Slava showed me to my room, a study lined with art books. “Jim’s room,” he said in rehearsed English. I wondered whose bed I was taking over for the next ten days.

That night, during the last of the traditional four daily meals, the inevitable question came: “Jimya,” they asked me, “what do you think of Russia?”

In my anguished Anglo-Russian pidgin I spoke politely of St. Peterburg’s beauty and the friendliness of the people, admitting that Russia was not exactly what I’d expected.

“Ah,” Slava told me, as if delivering a warning: “Russia is full of paradoxes.”


Paradoxes. Like my trip to the Catherine Palace in Pushkin, the grandiose residence of czars and czarinas, and above all a monument to the Russian rulers’ determination to be Europe’s equal in the grandeur of its architecture and art-objects. In this country that had so sedulously annihilated its royalty, our guide stood in the palace’s Great Hall, boasting that the czar’s architect had promised his ruler that his elaborate ballroom would exceed even Versailles’ Hall of Mirrors in magnificence.

Suddenly I could understand the gilded gaudiness and the Russians’ pride in it when I spotted the photographs in the corner of each chamber: the same room as it appeared in 1945, after the Nazis had systematically destroyed the Russian palaces. It was a triumph of the Russian will to repoint the toppled stones, to mend the firebombed walls, to meticulously recreate the rococo trim. Indeed, numerous graduates of our host school earned their livings restoring such palaces.

St. Petersburg itself was a paradox. With a season of high-pressure water hoses and tankloads of paint, the city could rival Paris in its beauty. Yet this “Venice of the North” was built on the bones of 30,000 workers, whom Peter the Great had forced to construct his new capital on a pestilent swamp.

The people of St. Petersburg were paradoxical, too—at once fulfilling the stereotype of the stolid Russian while riding the autobus, yet defying the stereotype at home by showing us a warmth and generosity I’ve rarely encountered.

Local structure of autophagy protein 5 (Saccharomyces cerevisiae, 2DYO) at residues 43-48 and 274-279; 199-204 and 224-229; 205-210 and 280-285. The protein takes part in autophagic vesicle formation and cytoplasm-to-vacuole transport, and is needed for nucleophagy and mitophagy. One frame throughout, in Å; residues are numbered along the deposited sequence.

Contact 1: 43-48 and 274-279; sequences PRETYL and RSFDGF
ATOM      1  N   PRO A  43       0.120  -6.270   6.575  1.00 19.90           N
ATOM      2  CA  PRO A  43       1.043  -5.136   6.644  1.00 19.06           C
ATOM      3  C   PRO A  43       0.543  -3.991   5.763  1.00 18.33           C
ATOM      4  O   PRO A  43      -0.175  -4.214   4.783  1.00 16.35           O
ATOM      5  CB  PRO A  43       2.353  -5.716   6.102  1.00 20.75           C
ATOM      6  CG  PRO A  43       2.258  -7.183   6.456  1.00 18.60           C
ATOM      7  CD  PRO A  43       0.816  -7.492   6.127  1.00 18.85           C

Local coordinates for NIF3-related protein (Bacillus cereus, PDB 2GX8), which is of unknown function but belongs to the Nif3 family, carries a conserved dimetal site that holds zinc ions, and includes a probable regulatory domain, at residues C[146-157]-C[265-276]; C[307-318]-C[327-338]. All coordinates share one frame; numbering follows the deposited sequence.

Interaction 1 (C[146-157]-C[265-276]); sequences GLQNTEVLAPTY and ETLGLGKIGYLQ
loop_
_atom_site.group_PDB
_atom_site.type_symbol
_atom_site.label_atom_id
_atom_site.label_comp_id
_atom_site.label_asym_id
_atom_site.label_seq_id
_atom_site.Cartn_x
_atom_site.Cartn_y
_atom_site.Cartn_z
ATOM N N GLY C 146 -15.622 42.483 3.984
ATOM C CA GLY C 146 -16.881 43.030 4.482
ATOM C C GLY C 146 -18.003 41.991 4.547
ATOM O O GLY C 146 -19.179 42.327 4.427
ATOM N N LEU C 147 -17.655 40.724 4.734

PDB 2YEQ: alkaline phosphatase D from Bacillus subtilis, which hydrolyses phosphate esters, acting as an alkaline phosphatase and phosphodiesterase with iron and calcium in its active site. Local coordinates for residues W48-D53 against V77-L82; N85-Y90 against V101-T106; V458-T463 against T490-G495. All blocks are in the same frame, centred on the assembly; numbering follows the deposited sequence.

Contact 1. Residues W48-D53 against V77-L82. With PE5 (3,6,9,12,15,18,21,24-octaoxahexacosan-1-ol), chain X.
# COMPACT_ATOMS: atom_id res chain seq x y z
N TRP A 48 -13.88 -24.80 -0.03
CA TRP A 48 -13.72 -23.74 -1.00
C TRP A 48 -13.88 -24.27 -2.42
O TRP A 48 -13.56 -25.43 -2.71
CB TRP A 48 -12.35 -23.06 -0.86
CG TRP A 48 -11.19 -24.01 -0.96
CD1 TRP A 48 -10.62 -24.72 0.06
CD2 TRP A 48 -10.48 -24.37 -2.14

To many of their paradoxes I could only shake my head. Take the city’s sleek, speeding metro, where each station’s digital readout assured you that a train never took more than two-and-a-half minutes to arrive. Aboveground, though, the city’s battered, ambling tramways labored till they died, with little evidence of life-prolonging maintenance.

There was the paradoxical rhythm of our host-city’s lives: the frenetic pace of their daytime city streets, where drivers were crazy enough to detour onto the sidewalk if traffic threatened to slow them down—followed by serene evenings at home, drinking tea and talking of art and history, of food and family, of the beautiful summers along the Don, as if the rapid ride home were only for the purpose of making the evening that much longer.

At the heart of the new Russia there lay the essential paradox of their citizens’ existence: the difficulty of survival, yet the enviable quality of their days.


The appliances in Olga’s kitchen resembled the second-hand gear with which college landlords are fond of furnishing their rental units; her stove barely had room for four burners, her spigot leaked, and the refrigerator, though packed, was pint-sized. For all that, I’ve never eaten so much or so well: blini, borscht, red-fish soup, pickled tomatoes, and coffee strong enough to blow the tips off my steel-toed boots. At Olga’s table, every meal was a feast.

Many American women would rightfully revolt at the number of hours Olga spent at kitchen chores. (Naturally, all my sneak attempts to pile dishes in the sink—let alone actually scrub the dishes—were rebuffed.) In addition to keeping house, Olga Ignachova taught drawing classes at the art academy; exhibited her lithographs in Paris, Marseilles, New York, Seattle, and a score of Russian cities; patiently escorted me through St. Peterburg, Novgorod, and the streets of Moscow; and performed a half-dozen unseen miracles every day in an effort to keep me comfortable.

Once, when she emerged from a sleeping berth after an eight-hour train trip to Moscow, I asked her if she were oohstahl—tired. She smiled and declared, “I am Russian woman”—as if that explained everything.


The Russians I met cherished the old—everything built or painted or sculpted by the Giants Before the Flood of 1917. When the Polyokovs asked me which artists I wanted to see at the Hermitage—and any Russian will tell you that it is the largest museum in the world, with more than 350 rooms containing 2.5 million paintings and art-objects—I mentioned Matisse, Archipenko, Chagall, and Gris. My answer must have disappointed them, for it was Rembrandt they took me to see, shaking their heads at his genius, gesticulating and gasping at the beauty of his canvasses.

Slava’s and Georgi’s love of modernism seemed to extend no further than Monet, though Slava praised van Gogh’s genius. “But he wasn’t professional,” he told me, shaking his head. “He worked too fast.”